Here at Betterish, you’ll hear us preach ad nauseum about the benefits of Anki for language (or really, any type of) learning. But to really understand why the tool is so powerful, you have to dig in a little bit to learn what is behind the acronym. Or more specifically, the learning potential hiding in the letters R and S.
SRS is pretty much flashcards on steroids
Spaced Repetition, the words behind those powerful initials is a learning process that maximizes the odds of getting information from your short-term into your long-term memory. Think back to all those vocabulary tests you’ve probably taken in Japanese. Remember that half folded piece of paper you used to rehearse vocabulary, kanji, or even grammar points? Remember how exactly 37 minutes after you finished your exam, you couldn’t even remember what the test was on? Spaced repetition keeps you from doing stupid shit like that.
While researchers have been studying interval learning and space repetition for almost 100 years now, it’s really only been in the past few decades that people have been able to take advantage of these powerful learning methods. SRS, or Spaced Repetition Software, works on the principles of—you guessed it—spaced repetition. Paper flashcards, while a tool that’s better than nothing, fail to work in the long term because the sheer number of cards you have to accumulate to master the intricacies of a language is completely unmanageable. Using a program allows the computer to take care of optimizing the scheduling of the learning material and frees you from unproductive tasks like sorting and storing physical decks to maximize not only your study time, but language retention. But SRS not only takes care of the administrative legwork, it takes all the guesswork out of when to study what card.
Instead of cramming everything into your brain up front and hoping that you’ll remember it later (protip: you won’t), with this method you’ll be exposed to your learning points (those vocab, kanji, grammar points) quite a few times in the beginning and each time you successfully remember your fact, the card will appear with far less frequency until it’s become part of your working knowledge.
The spaced repetition method is a tool for long-term language acquisition. That’s a key point: It’s not going to help if your test is tomorrow, but it will allow you to learn and retain more than you thought possible. Since our goal is not to just help you pass the JLPT but to gain a functional grasp of the Japanese language, spaced repetition is exactly what we’re after.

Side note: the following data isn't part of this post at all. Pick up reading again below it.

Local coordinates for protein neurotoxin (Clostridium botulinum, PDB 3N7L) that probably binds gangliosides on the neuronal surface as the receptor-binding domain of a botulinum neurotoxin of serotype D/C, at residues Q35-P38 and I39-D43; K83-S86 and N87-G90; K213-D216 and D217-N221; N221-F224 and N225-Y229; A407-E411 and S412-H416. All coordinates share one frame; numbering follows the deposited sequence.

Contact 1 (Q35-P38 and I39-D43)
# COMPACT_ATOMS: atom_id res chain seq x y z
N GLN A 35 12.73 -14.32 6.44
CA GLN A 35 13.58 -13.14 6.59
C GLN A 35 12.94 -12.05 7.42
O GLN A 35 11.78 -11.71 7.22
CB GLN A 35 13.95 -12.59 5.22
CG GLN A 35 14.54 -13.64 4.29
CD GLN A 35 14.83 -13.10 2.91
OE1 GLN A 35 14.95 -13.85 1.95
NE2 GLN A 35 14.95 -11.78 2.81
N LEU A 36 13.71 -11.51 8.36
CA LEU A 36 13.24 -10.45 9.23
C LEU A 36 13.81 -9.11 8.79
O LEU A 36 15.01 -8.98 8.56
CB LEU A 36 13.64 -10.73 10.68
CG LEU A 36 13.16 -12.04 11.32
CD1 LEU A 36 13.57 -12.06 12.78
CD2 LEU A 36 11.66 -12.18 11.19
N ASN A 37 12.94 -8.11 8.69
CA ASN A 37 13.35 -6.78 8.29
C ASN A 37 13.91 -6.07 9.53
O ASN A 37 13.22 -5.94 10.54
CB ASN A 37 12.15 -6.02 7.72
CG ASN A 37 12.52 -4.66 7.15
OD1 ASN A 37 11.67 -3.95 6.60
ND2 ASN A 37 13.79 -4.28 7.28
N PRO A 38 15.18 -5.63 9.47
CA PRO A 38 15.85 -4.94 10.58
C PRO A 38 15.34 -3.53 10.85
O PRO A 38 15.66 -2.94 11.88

So why Anki?
Simply put, it’s the industry standard.
There are plenty of other programs out there which use the principles of spaced repetition to learn a pre-defined set of cards, but they don’t give you the flexibility to add your own cards or edit existing cards as works best for you. There are also other, high quality SRS programs that are either expensive, OS-specific, or lack a mobile client. The ability to study whenever you have a moment to spare makes the lack of a phone app a complete deal breaker for us. Anki’s flexibility also means that you can study for the JLPT, learn the lyrics to your favorite songs, boost your geography knowledge, remember stats from your favorite sports team, memorize historical trivia, or become a better computer programmer, all with the same program.
But the best part is that Anki is also free to use!
If you’re an Android user like I am, Ankidroid is free to use ( 🙂 ). If you have an iOS device, you will be punished. Damien Elmes, the developer of the program, makes his profit from iOS app sales. At $24.99 in the App store, I’ll be the first to admit, it’s a shitload of money for an app, but you can’t begrudge the man for making a living. And here’s the thing: it’s not an app like Flappy Bird or Snapchat. It’s a tool that will become invaluable in your JLPT studies for less than the price of a textbook. And if you’re not convinced, the program is free to use on Mac, PC, and the web, so you can try it out at home before you buy it to see if it’s right for you. If you find you simply can’t stomach the cost of the app, you can access Ankiweb from your phone’s browser. You will need a constant internet connection to do so, but it will allow you to do your reviews when you’re out and about.
But for all the praise that I’ve lavished on Anki, I need to point out that your flashcards on steroids come with side effects. The enlarged gonads, as it were, to Anki software is the nightmarishly over complicated and unintuitive user interface. Ostensibly the extensive documentation should explain the ins and outs of using the program, but I often find myself more confused after consulting the manual than I was before.
That’s where we come in. There are countless mysteries and features hidden in the half-comprehensible docs and FAQ, many of which I have sussed out over years of annoyance via trial and error, reverse engineering decks crafted by other people, and serendipitously finding oddly-named tools hiding in one of the program’s labyrinth of context-specific menus. We will be sharing not only the basics of Anki (since the official documentation is pretty much worthless for a newbie), but also methods to tweak an existing deck to work even better for you.
What are your experiences with spaced repetition learning? Do you have a reason why another SRS program blows Anki out of the water? We’d love to hear about it! And feel free to leave your Anki questions in the comments below.
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